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Am Fam Physician. 2010;81(6):703

See related article on page 745.

Author disclosure: Nothing to disclose.

In this issue of American Family Physician, Drs. Casey, Slawson, and Neal review recent recommendations on vitamin D supplementation.1 The authors focus on guidelines from the American Academy of Pediatrics (AAP) that recommend increasing the minimum daily intake of vitamin D from 200 to 400 IU in all infants and children, including adolescents.2 When considering these guidelines, it is important to be aware of the evidence behind them.

As mentioned in the article,1 the AAP guidelines are based on consensus opinion and indirect evidence rather than prospective, patient-oriented evidence. Additionally, several organizations are currently establishing guidelines on vitamin D intake, which will likely reveal a continuum based on available evidence, as well as other factors, such as the population being evaluated. For example, the U.S. Preventive Services Task Force has not issued a recommendation on routine vitamin D supplementation, although the Canadian Paediatric Society recommends 800 IU of vitamin D per day for breastfed infants during the winter months.3

The AAP recommendations may have been motivated by several factors. The main influences, although not all-inclusive, can be broadly categorized as follows:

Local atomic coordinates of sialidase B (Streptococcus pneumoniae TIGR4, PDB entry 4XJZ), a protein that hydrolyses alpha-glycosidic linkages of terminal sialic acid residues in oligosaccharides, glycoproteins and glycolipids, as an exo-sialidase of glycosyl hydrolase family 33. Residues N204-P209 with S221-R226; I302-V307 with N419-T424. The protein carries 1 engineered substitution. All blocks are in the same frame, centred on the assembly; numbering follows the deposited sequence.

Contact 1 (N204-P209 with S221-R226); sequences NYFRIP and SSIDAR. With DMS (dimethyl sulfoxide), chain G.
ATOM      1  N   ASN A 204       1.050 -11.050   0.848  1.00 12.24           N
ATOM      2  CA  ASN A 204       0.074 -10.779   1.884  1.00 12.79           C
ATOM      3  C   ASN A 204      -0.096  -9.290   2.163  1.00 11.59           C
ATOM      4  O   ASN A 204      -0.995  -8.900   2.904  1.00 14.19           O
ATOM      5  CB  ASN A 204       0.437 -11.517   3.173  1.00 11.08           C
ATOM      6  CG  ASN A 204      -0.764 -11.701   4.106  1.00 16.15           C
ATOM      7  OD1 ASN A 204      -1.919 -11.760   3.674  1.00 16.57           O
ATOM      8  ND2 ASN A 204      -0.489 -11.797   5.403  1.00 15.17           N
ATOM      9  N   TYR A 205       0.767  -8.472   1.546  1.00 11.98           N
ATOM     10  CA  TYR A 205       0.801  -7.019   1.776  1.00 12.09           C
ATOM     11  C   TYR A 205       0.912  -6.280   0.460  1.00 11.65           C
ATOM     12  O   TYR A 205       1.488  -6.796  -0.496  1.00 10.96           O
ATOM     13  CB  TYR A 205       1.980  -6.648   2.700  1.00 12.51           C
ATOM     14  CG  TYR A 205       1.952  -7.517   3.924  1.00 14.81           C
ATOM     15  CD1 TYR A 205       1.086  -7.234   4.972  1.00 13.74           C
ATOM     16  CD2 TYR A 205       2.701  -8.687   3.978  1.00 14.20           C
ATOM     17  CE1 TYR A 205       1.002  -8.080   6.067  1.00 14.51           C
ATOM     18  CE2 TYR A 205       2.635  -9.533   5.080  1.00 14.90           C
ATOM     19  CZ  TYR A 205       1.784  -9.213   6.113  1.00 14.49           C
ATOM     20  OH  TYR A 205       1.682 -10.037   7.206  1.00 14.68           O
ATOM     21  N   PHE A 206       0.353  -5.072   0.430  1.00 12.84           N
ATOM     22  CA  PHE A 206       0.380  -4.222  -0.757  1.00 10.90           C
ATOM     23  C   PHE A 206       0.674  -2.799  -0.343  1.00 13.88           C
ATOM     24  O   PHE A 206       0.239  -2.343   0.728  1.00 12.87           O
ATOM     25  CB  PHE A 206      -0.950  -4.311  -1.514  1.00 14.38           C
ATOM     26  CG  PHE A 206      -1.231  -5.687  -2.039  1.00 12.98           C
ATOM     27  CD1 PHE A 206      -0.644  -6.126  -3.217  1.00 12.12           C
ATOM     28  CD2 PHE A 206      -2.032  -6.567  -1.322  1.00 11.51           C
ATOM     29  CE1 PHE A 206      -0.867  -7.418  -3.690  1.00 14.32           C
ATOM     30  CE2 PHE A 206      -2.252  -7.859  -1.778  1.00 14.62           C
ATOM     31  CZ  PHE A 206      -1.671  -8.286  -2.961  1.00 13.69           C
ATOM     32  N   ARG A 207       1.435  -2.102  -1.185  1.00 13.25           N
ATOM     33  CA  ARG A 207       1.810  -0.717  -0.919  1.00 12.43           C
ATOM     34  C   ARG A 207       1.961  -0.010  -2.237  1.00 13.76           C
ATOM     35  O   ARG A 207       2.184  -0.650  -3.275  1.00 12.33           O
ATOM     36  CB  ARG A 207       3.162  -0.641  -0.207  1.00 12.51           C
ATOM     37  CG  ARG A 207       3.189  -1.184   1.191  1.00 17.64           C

• Potential limitations of previous recommendations. A dosage of 200 IU of vitamin D per day may be inadequate to increase 25-hydroxyvitamin D levels to a sufficient level of more than 20 ng per mL (50 nmol per L) or to prevent rickets, whereas 400 IU per day appears to be an appropriate dosage to reach sufficient levels.4,5

  • Safety of increased dosing. A dosage of 400 IU of vitamin D per day does not appear likely to cause toxicity; oral administration at dosages several times higher than this level has been shown to be safe.6

  • Simplification of recommendations. Previous recommendations for vitamin D supplementation took into account multiple factors, including age, skin pigmentation, geography, nutritional status, and the need to limit sun exposure.7 To simplify incorporation, the updated recommendations apply a single increased dose for all infants, children, and adolescents, thus reducing the number of variables for physicians to consider during a typical clinical interaction.

  • Discovery of additional benefits. A number of trials, mostly observational, demonstrate the potential long-term benefit of vitamin D supplementation in early childhood in lowering the risk of conditions such as type 1 diabetes.8 These findings are based on evidence beyond that taken strictly from prospective trials. As the AAP guidelines suggest, recommendations may require a compromise between currently available prospective data for larger populations, available evidence for particularly vulnerable groups, and emerging evidence that may need to be considered cautiously.

When reviewing recommendations, it is reasonable to expect differing conclusions depending on the organizing body issuing the guidelines and the complex factors under consideration. In many ways, the development of recommendations parallels the balance physicians must make when counseling patients on vitamin D supplementation. Physicians must consider variables such as patient and family history, as well as regional and seasonal variations. The right dose of an intervention requires a careful understanding of the evidence, the circumstances and, most importantly, the patient.

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